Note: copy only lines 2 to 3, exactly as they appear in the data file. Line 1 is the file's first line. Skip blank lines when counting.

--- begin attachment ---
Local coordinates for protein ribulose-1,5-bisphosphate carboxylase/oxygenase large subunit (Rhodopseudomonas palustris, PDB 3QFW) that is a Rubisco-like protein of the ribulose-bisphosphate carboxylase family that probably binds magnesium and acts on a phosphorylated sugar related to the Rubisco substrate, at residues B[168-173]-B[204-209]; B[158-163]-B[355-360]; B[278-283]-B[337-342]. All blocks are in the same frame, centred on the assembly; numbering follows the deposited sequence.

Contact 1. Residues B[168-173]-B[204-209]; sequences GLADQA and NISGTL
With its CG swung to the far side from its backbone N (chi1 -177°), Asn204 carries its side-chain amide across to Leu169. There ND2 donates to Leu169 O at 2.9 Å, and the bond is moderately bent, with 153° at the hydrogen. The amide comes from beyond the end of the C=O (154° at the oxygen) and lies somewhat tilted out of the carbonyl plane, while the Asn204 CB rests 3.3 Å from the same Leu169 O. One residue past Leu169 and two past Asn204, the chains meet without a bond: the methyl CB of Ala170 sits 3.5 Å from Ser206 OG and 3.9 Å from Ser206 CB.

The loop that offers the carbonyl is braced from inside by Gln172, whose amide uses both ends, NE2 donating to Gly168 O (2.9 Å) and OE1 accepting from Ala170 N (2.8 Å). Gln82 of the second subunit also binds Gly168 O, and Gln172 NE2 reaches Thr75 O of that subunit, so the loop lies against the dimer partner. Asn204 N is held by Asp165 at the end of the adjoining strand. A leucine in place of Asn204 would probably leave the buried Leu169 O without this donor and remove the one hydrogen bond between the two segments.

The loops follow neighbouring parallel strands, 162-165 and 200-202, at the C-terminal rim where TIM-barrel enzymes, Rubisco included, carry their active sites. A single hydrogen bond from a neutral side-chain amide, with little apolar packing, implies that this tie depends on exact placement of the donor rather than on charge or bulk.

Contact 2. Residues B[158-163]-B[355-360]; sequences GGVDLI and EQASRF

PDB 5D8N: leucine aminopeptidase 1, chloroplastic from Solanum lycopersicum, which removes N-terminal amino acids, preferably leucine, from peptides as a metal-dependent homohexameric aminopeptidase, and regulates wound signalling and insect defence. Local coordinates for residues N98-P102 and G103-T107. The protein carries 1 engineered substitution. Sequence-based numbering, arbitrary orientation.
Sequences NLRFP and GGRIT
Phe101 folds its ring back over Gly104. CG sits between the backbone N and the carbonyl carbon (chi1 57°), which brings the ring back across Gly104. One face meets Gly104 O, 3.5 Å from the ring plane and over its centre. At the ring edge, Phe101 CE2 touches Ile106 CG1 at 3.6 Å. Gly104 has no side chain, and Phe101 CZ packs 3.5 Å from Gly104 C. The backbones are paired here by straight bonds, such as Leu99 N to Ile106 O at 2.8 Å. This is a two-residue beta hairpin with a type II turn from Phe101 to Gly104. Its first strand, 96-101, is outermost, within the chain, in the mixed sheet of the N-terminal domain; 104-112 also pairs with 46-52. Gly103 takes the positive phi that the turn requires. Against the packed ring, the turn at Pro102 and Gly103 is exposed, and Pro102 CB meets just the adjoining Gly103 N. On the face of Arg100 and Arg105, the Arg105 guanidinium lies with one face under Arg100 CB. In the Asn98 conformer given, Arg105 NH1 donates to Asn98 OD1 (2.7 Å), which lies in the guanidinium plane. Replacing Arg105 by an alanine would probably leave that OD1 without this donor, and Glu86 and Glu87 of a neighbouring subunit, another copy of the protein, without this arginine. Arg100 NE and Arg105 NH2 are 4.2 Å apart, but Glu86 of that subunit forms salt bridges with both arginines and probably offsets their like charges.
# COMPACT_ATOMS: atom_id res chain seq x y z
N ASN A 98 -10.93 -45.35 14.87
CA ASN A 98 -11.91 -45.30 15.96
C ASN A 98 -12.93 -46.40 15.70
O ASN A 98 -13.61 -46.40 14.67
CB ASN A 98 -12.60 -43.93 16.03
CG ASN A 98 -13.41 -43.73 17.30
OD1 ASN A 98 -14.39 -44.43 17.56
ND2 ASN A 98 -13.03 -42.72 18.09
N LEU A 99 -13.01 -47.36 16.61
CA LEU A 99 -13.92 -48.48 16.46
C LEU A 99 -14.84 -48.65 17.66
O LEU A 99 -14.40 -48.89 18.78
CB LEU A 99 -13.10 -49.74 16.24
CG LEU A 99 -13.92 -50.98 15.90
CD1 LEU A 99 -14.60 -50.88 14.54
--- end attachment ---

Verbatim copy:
Contact 1. Residues B[168-173]-B[204-209]; sequences GLADQA and NISGTL
With its CG swung to the far side from its backbone N (chi1 -177°), Asn204 carries its side-chain amide across to Leu169. There ND2 donates to Leu169 O at 2.9 Å, and the bond is moderately bent, with 153° at the hydrogen. The amide comes from beyond the end of the C=O (154° at the oxygen) and lies somewhat tilted out of the carbonyl plane, while the Asn204 CB rests 3.3 Å from the same Leu169 O. One residue past Leu169 and two past Asn204, the chains meet without a bond: the methyl CB of Ala170 sits 3.5 Å from Ser206 OG and 3.9 Å from Ser206 CB.